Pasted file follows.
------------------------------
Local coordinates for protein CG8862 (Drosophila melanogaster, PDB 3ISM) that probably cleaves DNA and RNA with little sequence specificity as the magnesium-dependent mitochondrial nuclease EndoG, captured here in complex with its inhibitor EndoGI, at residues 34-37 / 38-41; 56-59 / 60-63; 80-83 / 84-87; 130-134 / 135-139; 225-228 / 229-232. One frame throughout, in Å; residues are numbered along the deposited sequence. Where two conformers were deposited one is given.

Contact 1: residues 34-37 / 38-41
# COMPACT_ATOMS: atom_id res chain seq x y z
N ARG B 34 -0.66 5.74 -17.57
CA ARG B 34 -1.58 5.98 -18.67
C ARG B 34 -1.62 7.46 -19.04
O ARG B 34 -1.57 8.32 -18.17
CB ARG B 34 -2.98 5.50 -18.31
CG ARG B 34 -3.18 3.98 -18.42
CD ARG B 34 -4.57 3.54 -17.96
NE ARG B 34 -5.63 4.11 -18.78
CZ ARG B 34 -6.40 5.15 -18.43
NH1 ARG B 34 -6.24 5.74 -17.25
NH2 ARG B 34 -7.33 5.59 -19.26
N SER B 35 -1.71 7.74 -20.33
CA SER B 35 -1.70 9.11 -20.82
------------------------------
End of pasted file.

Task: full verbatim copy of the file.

Local coordinates for protein CG8862 (Drosophila melanogaster, PDB 3ISM) that probably cleaves DNA and RNA with little sequence specificity as the magnesium-dependent mitochondrial nuclease EndoG, captured here in complex with its inhibitor EndoGI, at residues 34-37 / 38-41; 56-59 / 60-63; 80-83 / 84-87; 130-134 / 135-139; 225-228 / 229-232. One frame throughout, in Å; residues are numbered along the deposited sequence. Where two conformers were deposited one is given.

Contact 1: residues 34-37 / 38-41
# COMPACT_ATOMS: atom_id res chain seq x y z
N ARG B 34 -0.66 5.74 -17.57
CA ARG B 34 -1.58 5.98 -18.67
C ARG B 34 -1.62 7.46 -19.04
O ARG B 34 -1.57 8.32 -18.17
CB ARG B 34 -2.98 5.50 -18.31
CG ARG B 34 -3.18 3.98 -18.42
CD ARG B 34 -4.57 3.54 -17.96
NE ARG B 34 -5.63 4.11 -18.78
CZ ARG B 34 -6.40 5.15 -18.43
NH1 ARG B 34 -6.24 5.74 -17.25
NH2 ARG B 34 -7.33 5.59 -19.26
N SER B 35 -1.71 7.74 -20.33
CA SER B 35 -1.70 9.11 -20.82